\\\\\\\\\\\\\\\"climate denial movement\\\\\\\\\\\\\\\" in 2010, nature was cited by 46% and humans had
slipped to 50%. In the 2013 and 2014 polls, 57% of the public again blamed humans for climate
change, with about 40% citing nature. There is a partisan divide to this issue, with 79% of
Democrats observing that people were the main cause of global warming, compared to 41% of all
Republicans. \\\\\\\\nRegardless of the cause of climate change, the American public doesn't think it's
an important policy issue. When asked the amount they worry about about a series of policy issues,
only 24% said they worried a great deal about climate change and 51% reported little worry. Of
fifteen issues surveyed, ranging from the economy to crime, climate ranked 14th. While most
Americans (65%) believe that the planet is getting warmer, only 36% consider it a serious threat to
their way of life. \\\\\\\\n\\\\\\\\nMoreover, many Americans say that media reports exaggerate the
seriousness of global warming. In the 2014 Gallup environment poll, 42% observed that media
reports of climate change were exaggerated, 33% said that the seriousness of the issue was
underestimated, and 23% thought that reports were generally correct. While it is not clear if this is a
commentary on the news media or on the issue itself, it reinforces the impression that Americans are
not too worried about climate change. The poll reports that 60% of Americans know that most
scientists believe that climate change is underway and, as indicated earlier, Americans understand
that humans have made the planet warmer over the past century. They just don't worry about it very
much.\\\\\\\\n\\\\\\\\nAmericans Care More about Environmental Issues They Consider Immediate
Threats\\\\\\\\n\\\\\\\\nWhen you look at these individual questions one at a time, the overall
impression may be that the public is just confused, but there is a compelling logic here. Let's think of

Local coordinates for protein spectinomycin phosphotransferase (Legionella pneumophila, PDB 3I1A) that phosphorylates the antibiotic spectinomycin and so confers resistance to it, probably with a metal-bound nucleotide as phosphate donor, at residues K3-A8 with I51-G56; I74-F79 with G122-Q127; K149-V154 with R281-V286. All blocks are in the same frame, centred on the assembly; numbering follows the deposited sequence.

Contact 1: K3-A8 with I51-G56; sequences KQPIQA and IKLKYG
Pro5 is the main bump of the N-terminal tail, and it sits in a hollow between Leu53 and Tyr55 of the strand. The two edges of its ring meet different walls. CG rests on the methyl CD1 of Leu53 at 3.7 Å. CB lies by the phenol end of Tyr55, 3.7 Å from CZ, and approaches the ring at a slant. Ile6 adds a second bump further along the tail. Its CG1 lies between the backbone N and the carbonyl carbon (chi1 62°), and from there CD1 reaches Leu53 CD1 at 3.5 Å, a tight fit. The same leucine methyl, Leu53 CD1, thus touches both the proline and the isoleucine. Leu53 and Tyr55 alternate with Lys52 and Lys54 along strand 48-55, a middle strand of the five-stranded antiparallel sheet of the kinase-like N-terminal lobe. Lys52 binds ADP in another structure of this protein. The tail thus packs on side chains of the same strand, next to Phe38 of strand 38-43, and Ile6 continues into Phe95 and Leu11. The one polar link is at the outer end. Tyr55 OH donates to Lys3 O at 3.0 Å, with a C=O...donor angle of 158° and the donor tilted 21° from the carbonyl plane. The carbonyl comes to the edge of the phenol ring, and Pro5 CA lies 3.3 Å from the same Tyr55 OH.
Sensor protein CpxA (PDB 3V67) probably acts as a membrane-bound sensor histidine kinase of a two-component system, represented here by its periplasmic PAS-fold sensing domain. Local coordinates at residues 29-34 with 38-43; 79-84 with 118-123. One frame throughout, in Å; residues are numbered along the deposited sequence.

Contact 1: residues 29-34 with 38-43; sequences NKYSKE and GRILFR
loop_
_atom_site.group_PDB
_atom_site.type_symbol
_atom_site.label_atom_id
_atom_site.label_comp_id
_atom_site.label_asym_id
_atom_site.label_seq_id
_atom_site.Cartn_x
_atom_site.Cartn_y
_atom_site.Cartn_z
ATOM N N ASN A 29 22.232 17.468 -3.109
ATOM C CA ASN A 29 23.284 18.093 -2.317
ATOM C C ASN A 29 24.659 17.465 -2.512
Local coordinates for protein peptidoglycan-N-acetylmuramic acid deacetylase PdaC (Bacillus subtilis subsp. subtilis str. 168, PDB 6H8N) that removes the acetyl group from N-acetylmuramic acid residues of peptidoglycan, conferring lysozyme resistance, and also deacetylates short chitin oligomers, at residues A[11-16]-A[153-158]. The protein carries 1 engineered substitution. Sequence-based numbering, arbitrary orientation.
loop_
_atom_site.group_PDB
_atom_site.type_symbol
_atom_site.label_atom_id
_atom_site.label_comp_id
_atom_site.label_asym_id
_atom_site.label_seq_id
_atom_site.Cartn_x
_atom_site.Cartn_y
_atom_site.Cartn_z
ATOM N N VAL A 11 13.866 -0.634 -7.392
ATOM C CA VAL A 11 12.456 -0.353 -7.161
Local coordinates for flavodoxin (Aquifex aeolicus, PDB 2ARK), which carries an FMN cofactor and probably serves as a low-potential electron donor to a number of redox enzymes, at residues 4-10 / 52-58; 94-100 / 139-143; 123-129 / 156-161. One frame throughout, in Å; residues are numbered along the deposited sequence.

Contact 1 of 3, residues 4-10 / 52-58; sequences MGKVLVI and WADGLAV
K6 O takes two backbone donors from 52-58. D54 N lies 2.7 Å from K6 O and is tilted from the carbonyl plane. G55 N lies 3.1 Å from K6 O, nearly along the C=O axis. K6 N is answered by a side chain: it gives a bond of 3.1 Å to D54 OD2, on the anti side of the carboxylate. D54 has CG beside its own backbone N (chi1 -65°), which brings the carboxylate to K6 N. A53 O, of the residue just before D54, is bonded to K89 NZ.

all of these survey questions as elements of a multiple indicator measure of American

environmentalism. Here's what the poll tells us: People know that the planet is under threat, and
they are willing to address the most urgent threats -- especially if they directly experience them. In
sistemas de administracion ambiental that respect, climate change is a tough issue. It is caused
everywhere and its impacts are subtle and largely in the future. Drinking water in Charleston, West
Virginia, air pollution in Paris, or toxics in Brooklyn's Gowanus Canal can be seen, smelled and felt.
Americans understand those issues. They understand the threat posed by climate change, but they
consider the threats posed by poisoned land, air and water to be a higher
priority.\\\\\\\\n\\\\\\\\nAmericans think that it is government's job to keep the environment clean
enough to protect their health and the health of their loved ones. Some think that government is
doing a good job in delivering that protection; some do not. But they believe that many other public
policy issues are more urgent. They understand and want to see action on environmental issues. It
may well be that Americans have judged that government is making sufficient and steady progress in
protecting the environment. In that sense, the issue works like crime or education. These issues
have great latent potential, but only become a high priority when government is perceived as not
doing enough. \\\\\\\\n\\\\\\\\nThe internet brings Americans constant images of pollution in other
countries, and they may judge their own situation to be better. As I read the recent Gallup poll, I see
a multi-dimensional and complex picture of environmental attitudes. It is a mistake to think that
most Americans, especially young Americans, \\\\\\\\\\\\\\\"don't get it\\\\\\\\\\\\\\\" or don't care about
the planet. They do.\\\\\\\\n\\\\\\\\nThis Blogger's Books and Other Items from...\\\\\\\\n \\\\\\\"\\\"\"